The orthopedic duo is now doing 75 of these so-called “reverse shoulder prosthesis” procedures annually, with results that make a new case. “It’s kind of revolutionized the way we treat these guys,” says McFarland, who heads up adult orthopedics here. “Ninety-nine percent of our patients get pain relief and say they wish they’d done it sooner.”

The reverse shoulder prosthesis requires replacement of key shoulder structures but reverses the positions of the ball-and-socket elements at the upper end of the arm in a way that enhances the joint’s stability and range of motion.




Duo changing the game for replacing worn shoulders.


CGI of brains
      > Illustration by Sherrill Cooper

While the nature versus nurture debate quietly rages on, a Johns Hopkins pharmacologist is suggesting an idea that might sound positively old-school: Rather than focusing mostly on high-tech genetics in disease and pharmaceutical research, how about a return to studying simpler factors such as food, sleep, and medication interactions?

For the last decade, Charles Flexner says, researchers been caught up in trying to understand how the minute differences in each person’s genes affect the way patients process and respond to medications. However, recent studies have shown that the influence of genetics on an individual’s pharmacological response is surprisingly small—by some estimates, genes account for only about 10 percent of the differences in people’s reactions to the same medication. The real heavy hitters in pharmacology and other aspects of health? Outside influences that affect a patient’s daily life, such as whether he or she does shift work, smokes, or even consumes a diet heavy in a particular food. Researchers collectively call these influences “environmental” factors.

“I’m not a gambling man, but if I had to take a bet on whether genes or environment affect a patient more, I’m betting on the environment,” says Flexner, who made the case in an editorial in the March 2008 Clinical Pharmacology and Therapeutics. 

Though most medical fields never completely left studying environmental factors behind, funding for genetics research now dwarfs that of environmental influences. That’s easy to understand, says Flexner—since genetics is technologically “sexier.” It’s also easier to get a handle on patients’ set-in-stone genes than the multitude of changeable influences that they encounter every day.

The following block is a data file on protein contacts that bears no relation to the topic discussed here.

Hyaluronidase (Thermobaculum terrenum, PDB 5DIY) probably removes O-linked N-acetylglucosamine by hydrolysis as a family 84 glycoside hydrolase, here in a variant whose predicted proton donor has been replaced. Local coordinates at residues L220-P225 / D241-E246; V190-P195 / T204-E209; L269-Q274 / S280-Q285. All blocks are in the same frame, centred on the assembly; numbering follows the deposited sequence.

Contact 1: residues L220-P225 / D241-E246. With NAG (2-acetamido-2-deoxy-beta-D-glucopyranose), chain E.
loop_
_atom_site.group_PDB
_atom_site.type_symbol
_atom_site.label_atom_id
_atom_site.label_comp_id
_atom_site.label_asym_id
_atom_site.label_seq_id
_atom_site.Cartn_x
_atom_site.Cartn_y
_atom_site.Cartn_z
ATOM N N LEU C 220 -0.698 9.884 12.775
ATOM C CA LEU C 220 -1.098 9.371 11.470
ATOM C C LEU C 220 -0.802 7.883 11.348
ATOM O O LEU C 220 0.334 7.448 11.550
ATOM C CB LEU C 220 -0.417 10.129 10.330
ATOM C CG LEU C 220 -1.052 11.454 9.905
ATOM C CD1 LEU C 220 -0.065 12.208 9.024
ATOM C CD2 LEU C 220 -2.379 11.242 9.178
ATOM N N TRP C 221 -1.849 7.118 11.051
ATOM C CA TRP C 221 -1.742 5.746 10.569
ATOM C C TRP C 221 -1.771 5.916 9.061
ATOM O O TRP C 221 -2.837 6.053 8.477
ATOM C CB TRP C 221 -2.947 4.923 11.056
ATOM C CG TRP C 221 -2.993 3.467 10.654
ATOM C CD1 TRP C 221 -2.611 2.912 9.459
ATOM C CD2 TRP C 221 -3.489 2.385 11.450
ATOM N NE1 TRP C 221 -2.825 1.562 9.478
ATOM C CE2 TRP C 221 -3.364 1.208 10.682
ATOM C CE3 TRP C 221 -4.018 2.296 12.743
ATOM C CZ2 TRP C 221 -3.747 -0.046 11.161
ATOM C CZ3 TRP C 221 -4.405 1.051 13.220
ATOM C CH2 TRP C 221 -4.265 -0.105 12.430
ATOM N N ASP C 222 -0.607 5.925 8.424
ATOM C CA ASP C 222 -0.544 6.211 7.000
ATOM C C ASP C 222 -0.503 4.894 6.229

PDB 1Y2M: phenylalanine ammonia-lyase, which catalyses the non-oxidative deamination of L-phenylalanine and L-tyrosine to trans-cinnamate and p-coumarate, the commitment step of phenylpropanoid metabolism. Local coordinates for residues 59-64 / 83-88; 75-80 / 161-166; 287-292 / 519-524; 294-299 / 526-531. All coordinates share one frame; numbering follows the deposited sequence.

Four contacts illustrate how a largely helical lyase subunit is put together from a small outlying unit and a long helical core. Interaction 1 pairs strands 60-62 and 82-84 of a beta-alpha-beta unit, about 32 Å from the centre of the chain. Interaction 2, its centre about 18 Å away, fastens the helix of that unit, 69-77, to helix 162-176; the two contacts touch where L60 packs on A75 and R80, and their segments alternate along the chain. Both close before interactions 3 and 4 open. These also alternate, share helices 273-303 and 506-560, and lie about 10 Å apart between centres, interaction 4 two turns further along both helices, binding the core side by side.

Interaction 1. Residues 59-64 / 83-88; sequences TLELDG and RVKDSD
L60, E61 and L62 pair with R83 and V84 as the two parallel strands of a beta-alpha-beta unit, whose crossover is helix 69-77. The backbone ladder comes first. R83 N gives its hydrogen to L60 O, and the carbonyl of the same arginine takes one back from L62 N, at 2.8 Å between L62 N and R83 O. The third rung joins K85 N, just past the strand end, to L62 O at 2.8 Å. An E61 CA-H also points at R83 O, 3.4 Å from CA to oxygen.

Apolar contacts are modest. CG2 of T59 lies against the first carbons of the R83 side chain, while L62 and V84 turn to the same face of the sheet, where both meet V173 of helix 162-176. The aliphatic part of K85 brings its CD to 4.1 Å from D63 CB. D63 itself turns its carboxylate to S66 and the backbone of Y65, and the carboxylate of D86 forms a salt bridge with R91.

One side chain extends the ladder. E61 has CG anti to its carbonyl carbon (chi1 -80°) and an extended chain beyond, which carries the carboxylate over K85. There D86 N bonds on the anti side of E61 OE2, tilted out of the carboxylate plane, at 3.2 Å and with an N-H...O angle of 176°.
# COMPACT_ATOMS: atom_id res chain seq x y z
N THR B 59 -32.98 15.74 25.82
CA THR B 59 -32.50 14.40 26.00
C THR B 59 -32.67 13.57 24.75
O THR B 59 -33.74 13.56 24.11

Converting researchers to his way of thinking won’t be easy, Flexner acknowledges. The first step in his PR campaign: coming up with a catchy new moniker for this old field of study. In his recent editorial, he rechristened environmental influences in drug research with the name “pharmacoecology”—a combination of pharmacology and ecology, the study of the environment.

Flexner notes that he isn’t encouraging researchers to give up on genetics. Rather, he says, scientists shouldn’t forget nurture when they’re studying nature. “I think of pharmacoecology as ‘back to the future,’” Flexner quips. “We need to rediscover our past to move forward.”

Christen Brownlee

Nothing to Sneeze At

So-long to shots for allergy sufferers?


polymer fibers

Photo by Keith Weller

For decades, people with allergy-related conditions have been rolling up a sleeve once a week at the doctor’s office to receive injections of allergens.

Now Sandra Lin, a specialist in sinusitis and allergy here, is offering an alternative treatment that eschews injections altogether. Known as sublingual immunotherapy, the approach involves a daily regimen of placing a few drops of an allergen solution under the tongue and holding it there for several minutes. The potion, a custom blend of extracts proven through allergy skin testing to cause reactions,
is given in consecutively stronger doses for about four months and then levels off. As with injections, it must be taken for three to five years in order to maximize long-lasting effects.

“Sublingual immunotherapy has been shown to improve allergy symptoms, decrease the need for medicine, decrease asthma attacks, and decrease the chance of developing asthma in allergic children. And because patients can take it at home, they should be more compliant,” Lin says. The approach could expand access to those in rural areas, and make treating children (typically terrified of allergy shots) easier, she adds.

Widely used in Europe and endorsed by the World Health Organization, sublingual immunotherapy is not now prevalent in the United States (in part because it is not covered by insurance), nor is it approved by the FDA. What’s needed to clear that hurdle and make the approach available to millions of allergy sufferers: more research to define its molecular and cellular mechanisms, and clinical trials to determine ideal dosing strength and schedule. 


 Music on the Mind
 The Protectors
 Practicing On Plastic
 Troubled minds, troubled hearts
 Circling the Dome
 Medical Rounds
 Annals of Hopkins
Class Notes
 Our Man in Nashville
 Learning Curve
Johns Hopkins Medicine

© The Johns Hopkins University 2008